Krishnamurti & the Art of Awakening
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max greene's Forum Activity | 7809 posts in 13 forums


Forum: Insights Wed, 16 Sep 2009
Topic: Can one's mind be totally empty of ideas?

The "self" is a thought. It is a construct of the human brain. It is a psychological phantom that has reality only to the extent the human gives it.

As a construct, a thought, a phantom, a non-entity, the "self" is totally powerless to take any direct action. It's only power over the individual is through its influence--just as any belief the individual has influences his actions.

There isn't any "self" other than the living being. The best that can be said of the "self is that it is an influential thought. Thought never "did" anything yet. Only the living can take action.

Forum: K, psychology and the physical brain Wed, 16 Sep 2009
Topic: Classic Conditioning

Patricia,

Your last is a good analysis (I don't like the word and what it indicates, but what else, here) of thought. Thought is necessary, technically. We use it psychologically apparently only for the "I." So the question comes up, if we didn't pre-suppose the "I," would psychological thought even exist? It seems to me it wouldn't. Without the "I," this kind of thought would be unnecessary.

There is still the question of emotion. Emotion would seem to apply only to the "I," since the machine-like physical body wouldn't need it. But as I said, are we willing to give up, with the "I," Beethoven, Van Gogh, et.al? Even K remarked more than once that we lack "passion." I would interpret this "passion" as deep feeling--and isn't this emotion? What is the place of emotion in all of this? I think Phil has the idea that emotion might be conditioning. I haven't read his last post so here I go.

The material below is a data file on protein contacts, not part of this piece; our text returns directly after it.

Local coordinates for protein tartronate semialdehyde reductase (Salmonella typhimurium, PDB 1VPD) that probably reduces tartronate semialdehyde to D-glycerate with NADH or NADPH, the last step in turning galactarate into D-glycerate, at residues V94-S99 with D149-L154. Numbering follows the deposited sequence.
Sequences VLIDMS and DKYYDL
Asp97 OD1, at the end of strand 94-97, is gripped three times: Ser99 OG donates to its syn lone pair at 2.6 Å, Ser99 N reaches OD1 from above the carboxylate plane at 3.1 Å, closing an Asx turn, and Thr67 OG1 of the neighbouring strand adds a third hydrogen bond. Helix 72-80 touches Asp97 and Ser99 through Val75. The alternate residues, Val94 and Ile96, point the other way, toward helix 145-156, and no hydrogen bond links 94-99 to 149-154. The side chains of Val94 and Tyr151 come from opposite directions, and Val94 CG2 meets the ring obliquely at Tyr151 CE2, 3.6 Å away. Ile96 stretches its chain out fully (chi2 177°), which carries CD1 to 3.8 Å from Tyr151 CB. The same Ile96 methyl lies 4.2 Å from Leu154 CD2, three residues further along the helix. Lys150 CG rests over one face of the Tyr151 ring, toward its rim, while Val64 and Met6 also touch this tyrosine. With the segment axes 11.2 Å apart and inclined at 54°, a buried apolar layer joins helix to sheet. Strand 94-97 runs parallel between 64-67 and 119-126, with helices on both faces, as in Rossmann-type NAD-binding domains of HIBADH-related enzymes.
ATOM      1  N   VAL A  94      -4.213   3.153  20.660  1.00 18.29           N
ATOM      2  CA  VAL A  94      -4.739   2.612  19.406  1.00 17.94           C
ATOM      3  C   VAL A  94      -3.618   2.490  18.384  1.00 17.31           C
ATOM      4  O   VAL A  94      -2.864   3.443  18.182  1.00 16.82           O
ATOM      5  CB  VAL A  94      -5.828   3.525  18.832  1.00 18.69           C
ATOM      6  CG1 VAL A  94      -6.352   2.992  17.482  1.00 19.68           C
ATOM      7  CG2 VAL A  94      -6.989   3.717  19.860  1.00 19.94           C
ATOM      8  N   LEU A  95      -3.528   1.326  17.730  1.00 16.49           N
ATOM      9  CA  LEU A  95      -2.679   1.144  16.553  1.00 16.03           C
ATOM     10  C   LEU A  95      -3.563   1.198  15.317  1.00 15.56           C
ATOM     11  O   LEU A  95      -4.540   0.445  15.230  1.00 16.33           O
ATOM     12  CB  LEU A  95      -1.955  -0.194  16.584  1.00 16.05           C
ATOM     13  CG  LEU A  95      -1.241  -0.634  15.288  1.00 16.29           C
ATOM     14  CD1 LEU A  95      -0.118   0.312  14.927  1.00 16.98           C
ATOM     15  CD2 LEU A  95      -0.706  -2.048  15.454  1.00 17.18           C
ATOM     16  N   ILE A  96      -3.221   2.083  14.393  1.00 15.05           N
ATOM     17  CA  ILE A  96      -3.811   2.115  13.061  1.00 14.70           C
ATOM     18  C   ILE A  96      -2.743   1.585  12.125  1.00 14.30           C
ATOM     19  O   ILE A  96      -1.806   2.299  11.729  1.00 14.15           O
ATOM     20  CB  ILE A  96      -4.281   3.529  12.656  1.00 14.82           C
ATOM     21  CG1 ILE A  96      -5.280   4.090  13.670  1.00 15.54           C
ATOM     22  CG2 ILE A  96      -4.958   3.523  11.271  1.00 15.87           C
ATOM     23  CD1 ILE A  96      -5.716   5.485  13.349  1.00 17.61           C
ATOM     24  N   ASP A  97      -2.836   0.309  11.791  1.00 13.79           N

Forum: Serious Debate Wed, 16 Sep 2009
Topic: Can justice be enforced from outside?

"The only thing one can do is see the fact of what is going on and allow that fact to act."

K said that observation itself is the action. If there is any delay, any gap, action will be based on memory and image, and except in the technical field, this action based on thought is disastrous. (the last sentence is mine.)

Forum: Question authority Wed, 16 Sep 2009
Topic: conflict

"So is there or is there not a thinking brain? Is thinking taking place in the brain?"

We have brains, and they can think--that is to say, they can remember and they can form images of what is remembered.

Thinking is the calling up of images of what has been observed in the past. It's the use of memory. Thought and thinking are important for technical and mechanical affairs, but are disastrous when used psychologically because action is based on an image, not on the actual.

Psychologically, only observation, and the action springing from observation, can avoid conflict. For the mechanical and the technical, observation and its action are creativity and insight.

Forum: K, psychology and the physical brain Thu, 17 Sep 2009
Topic: Classic Conditioning

I feel elation on looking at a Van Gogh or hearing Rhapsody in Blue. It is a deep feeling, and I am not aware of the "I" at all at the moment. I define that as strong emotion. You call it passion. But does the physical organism need either emotion or passion? Maybe it does. Passion would be the sudden burst of adrenaline that makes an Audie Murphy take on a platoon of Germans. The adrenaline is physical, but the sensation is psychological--and it's the same elation I feel looking at a Van Gogh.

Forum: K, psychology and the physical brain Thu, 17 Sep 2009
Topic: Classic Conditioning

Strong, powerful feeling without the "I"--that would be either joy or love according to K, who didn't classify these as emotions. It think he's right, since the "elation" I mentioned would be the same as joy, and I've always said that if you can define love, you don't know what it is.

So it would seem that the emotions are definitely associated with the "I." That leaves only joy and love in our appreciation of the arts. Maybe that's all we need anyway for anything else as well.